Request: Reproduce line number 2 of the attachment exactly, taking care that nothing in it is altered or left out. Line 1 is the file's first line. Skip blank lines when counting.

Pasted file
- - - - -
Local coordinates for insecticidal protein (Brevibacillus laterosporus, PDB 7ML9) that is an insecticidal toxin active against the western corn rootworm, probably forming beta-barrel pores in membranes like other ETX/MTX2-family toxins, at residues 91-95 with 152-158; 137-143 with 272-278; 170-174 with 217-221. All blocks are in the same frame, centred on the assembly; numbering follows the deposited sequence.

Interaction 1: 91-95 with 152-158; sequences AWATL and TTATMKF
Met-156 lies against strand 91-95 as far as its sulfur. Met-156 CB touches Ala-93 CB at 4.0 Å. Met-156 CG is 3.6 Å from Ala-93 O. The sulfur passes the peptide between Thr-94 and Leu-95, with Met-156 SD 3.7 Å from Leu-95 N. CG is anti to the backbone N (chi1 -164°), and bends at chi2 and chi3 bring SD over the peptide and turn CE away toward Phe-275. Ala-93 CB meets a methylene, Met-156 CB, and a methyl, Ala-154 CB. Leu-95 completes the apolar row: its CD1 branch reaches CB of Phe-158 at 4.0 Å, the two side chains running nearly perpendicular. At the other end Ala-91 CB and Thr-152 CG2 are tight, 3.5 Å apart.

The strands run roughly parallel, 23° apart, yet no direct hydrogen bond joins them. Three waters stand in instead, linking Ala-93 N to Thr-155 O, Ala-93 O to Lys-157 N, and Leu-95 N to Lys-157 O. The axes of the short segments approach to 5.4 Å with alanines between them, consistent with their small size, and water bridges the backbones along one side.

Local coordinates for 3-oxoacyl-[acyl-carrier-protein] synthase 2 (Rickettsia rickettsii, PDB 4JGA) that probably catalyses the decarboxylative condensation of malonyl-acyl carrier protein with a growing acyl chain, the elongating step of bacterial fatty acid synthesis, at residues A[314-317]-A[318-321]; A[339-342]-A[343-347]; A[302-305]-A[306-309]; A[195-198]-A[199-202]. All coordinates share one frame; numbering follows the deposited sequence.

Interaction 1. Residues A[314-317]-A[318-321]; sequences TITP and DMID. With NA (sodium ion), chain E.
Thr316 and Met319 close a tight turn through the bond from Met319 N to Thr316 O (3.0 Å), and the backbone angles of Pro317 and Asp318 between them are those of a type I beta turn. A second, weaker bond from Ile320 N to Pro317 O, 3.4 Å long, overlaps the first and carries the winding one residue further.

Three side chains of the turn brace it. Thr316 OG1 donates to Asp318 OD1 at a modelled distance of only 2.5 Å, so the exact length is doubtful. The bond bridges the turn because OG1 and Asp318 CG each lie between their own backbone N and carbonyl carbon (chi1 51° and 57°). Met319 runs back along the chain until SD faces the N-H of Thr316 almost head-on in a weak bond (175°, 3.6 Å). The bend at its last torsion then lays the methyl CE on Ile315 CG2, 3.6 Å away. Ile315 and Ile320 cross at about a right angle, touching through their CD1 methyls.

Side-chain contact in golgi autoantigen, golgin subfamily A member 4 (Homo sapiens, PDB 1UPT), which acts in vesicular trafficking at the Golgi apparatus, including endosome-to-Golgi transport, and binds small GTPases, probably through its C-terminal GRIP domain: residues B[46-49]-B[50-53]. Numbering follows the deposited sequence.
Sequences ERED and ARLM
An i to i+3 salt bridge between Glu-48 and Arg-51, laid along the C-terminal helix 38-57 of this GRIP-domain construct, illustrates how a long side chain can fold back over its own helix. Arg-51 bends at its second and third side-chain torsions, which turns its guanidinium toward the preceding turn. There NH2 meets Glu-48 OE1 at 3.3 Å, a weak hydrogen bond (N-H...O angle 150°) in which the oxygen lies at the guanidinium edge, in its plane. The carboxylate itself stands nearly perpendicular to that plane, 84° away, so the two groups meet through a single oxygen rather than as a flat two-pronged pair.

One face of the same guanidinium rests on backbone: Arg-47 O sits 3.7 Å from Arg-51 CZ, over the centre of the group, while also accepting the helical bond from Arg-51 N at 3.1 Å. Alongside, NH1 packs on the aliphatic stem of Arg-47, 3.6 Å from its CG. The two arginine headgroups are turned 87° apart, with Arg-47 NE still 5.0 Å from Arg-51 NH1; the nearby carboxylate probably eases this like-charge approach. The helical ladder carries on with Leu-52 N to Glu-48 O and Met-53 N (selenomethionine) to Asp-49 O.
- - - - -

Interaction 1: 91-95 with 152-158; sequences AWATL and TTATMKF